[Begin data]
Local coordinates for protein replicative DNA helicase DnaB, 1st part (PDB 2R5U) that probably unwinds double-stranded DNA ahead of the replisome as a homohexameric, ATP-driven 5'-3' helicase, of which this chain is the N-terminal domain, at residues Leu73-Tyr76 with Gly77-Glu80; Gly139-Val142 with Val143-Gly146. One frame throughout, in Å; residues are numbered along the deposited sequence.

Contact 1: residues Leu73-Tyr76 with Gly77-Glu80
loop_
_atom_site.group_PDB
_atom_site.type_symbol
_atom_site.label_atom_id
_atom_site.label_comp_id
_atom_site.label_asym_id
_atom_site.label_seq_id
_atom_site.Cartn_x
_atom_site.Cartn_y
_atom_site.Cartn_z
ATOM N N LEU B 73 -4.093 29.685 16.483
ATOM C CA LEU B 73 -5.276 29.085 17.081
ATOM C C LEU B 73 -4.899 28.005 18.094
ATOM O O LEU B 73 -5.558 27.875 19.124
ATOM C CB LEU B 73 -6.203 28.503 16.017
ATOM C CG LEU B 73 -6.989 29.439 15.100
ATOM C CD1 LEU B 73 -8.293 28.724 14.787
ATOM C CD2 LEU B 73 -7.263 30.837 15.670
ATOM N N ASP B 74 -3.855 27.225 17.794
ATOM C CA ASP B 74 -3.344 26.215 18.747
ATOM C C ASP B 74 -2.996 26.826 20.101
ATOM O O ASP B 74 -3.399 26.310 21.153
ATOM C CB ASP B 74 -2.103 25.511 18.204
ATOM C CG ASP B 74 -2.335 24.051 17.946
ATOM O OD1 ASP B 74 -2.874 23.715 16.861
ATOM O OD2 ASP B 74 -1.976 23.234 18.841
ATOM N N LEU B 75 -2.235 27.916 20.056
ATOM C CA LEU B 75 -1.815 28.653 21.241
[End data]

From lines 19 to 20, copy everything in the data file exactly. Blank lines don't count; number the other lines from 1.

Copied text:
ATOM C CD1 LEU B 73 -8.293 28.724 14.787
ATOM C CD2 LEU B 73 -7.263 30.837 15.670